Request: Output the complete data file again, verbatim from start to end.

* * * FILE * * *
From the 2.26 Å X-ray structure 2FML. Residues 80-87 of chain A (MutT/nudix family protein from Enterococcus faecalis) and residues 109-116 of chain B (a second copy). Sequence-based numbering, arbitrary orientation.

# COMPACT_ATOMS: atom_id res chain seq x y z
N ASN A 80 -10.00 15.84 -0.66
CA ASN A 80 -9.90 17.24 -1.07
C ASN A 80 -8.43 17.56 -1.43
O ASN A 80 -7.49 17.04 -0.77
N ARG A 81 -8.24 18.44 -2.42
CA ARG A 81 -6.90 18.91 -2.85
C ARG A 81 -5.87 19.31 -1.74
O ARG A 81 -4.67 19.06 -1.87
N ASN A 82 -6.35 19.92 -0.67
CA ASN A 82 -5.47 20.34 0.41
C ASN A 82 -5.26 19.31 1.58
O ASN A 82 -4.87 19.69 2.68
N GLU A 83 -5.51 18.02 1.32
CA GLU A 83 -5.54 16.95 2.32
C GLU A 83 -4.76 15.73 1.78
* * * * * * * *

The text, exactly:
From the 2.26 Å X-ray structure 2FML. Residues 80-87 of chain A (MutT/nudix family protein from Enterococcus faecalis) and residues 109-116 of chain B (a second copy). Sequence-based numbering, arbitrary orientation.

# COMPACT_ATOMS: atom_id res chain seq x y z
N ASN A 80 -10.00 15.84 -0.66
CA ASN A 80 -9.90 17.24 -1.07
C ASN A 80 -8.43 17.56 -1.43
O ASN A 80 -7.49 17.04 -0.77
N ARG A 81 -8.24 18.44 -2.42
CA ARG A 81 -6.90 18.91 -2.85
C ARG A 81 -5.87 19.31 -1.74
O ARG A 81 -4.67 19.06 -1.87
N ASN A 82 -6.35 19.92 -0.67
CA ASN A 82 -5.47 20.34 0.41
C ASN A 82 -5.26 19.31 1.58
O ASN A 82 -4.87 19.69 2.68
N GLU A 83 -5.51 18.02 1.32
CA GLU A 83 -5.54 16.95 2.32
C GLU A 83 -4.76 15.73 1.78